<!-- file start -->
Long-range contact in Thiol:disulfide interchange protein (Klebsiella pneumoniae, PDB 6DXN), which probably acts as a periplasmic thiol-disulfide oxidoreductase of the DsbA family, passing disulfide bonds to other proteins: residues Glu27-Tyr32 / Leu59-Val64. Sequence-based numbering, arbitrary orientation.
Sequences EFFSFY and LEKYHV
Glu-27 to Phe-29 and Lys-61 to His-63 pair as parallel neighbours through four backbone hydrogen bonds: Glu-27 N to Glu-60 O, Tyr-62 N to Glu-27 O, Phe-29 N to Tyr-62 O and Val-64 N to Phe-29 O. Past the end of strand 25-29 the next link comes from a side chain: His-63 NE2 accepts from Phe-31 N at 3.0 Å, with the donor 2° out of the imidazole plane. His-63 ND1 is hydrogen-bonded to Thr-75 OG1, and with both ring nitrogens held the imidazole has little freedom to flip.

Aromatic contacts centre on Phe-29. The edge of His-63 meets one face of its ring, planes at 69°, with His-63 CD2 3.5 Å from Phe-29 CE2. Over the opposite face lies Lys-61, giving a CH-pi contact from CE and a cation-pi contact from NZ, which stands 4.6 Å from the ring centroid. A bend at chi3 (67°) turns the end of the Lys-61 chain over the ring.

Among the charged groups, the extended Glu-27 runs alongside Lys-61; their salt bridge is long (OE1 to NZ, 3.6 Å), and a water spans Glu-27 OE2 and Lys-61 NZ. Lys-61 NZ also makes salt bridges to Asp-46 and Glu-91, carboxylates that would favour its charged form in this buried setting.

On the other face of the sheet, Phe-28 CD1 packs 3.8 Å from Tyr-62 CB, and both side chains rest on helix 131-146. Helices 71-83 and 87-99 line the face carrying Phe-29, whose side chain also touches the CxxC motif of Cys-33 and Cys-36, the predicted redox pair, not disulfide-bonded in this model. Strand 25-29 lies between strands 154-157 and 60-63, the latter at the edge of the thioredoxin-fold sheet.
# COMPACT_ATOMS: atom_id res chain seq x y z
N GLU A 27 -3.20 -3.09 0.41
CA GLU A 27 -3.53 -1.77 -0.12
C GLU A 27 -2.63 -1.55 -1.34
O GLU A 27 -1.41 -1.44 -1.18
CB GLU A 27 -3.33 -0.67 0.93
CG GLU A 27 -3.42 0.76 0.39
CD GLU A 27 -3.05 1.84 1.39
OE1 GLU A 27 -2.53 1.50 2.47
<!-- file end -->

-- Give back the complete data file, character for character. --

Long-range contact in Thiol:disulfide interchange protein (Klebsiella pneumoniae, PDB 6DXN), which probably acts as a periplasmic thiol-disulfide oxidoreductase of the DsbA family, passing disulfide bonds to other proteins: residues Glu27-Tyr32 / Leu59-Val64. Sequence-based numbering, arbitrary orientation.
Sequences EFFSFY and LEKYHV
Glu-27 to Phe-29 and Lys-61 to His-63 pair as parallel neighbours through four backbone hydrogen bonds: Glu-27 N to Glu-60 O, Tyr-62 N to Glu-27 O, Phe-29 N to Tyr-62 O and Val-64 N to Phe-29 O. Past the end of strand 25-29 the next link comes from a side chain: His-63 NE2 accepts from Phe-31 N at 3.0 Å, with the donor 2° out of the imidazole plane. His-63 ND1 is hydrogen-bonded to Thr-75 OG1, and with both ring nitrogens held the imidazole has little freedom to flip.

Aromatic contacts centre on Phe-29. The edge of His-63 meets one face of its ring, planes at 69°, with His-63 CD2 3.5 Å from Phe-29 CE2. Over the opposite face lies Lys-61, giving a CH-pi contact from CE and a cation-pi contact from NZ, which stands 4.6 Å from the ring centroid. A bend at chi3 (67°) turns the end of the Lys-61 chain over the ring.

Among the charged groups, the extended Glu-27 runs alongside Lys-61; their salt bridge is long (OE1 to NZ, 3.6 Å), and a water spans Glu-27 OE2 and Lys-61 NZ. Lys-61 NZ also makes salt bridges to Asp-46 and Glu-91, carboxylates that would favour its charged form in this buried setting.

On the other face of the sheet, Phe-28 CD1 packs 3.8 Å from Tyr-62 CB, and both side chains rest on helix 131-146. Helices 71-83 and 87-99 line the face carrying Phe-29, whose side chain also touches the CxxC motif of Cys-33 and Cys-36, the predicted redox pair, not disulfide-bonded in this model. Strand 25-29 lies between strands 154-157 and 60-63, the latter at the edge of the thioredoxin-fold sheet.
# COMPACT_ATOMS: atom_id res chain seq x y z
N GLU A 27 -3.20 -3.09 0.41
CA GLU A 27 -3.53 -1.77 -0.12
C GLU A 27 -2.63 -1.55 -1.34
O GLU A 27 -1.41 -1.44 -1.18
CB GLU A 27 -3.33 -0.67 0.93
CG GLU A 27 -3.42 0.76 0.39
CD GLU A 27 -3.05 1.84 1.39
OE1 GLU A 27 -2.53 1.50 2.47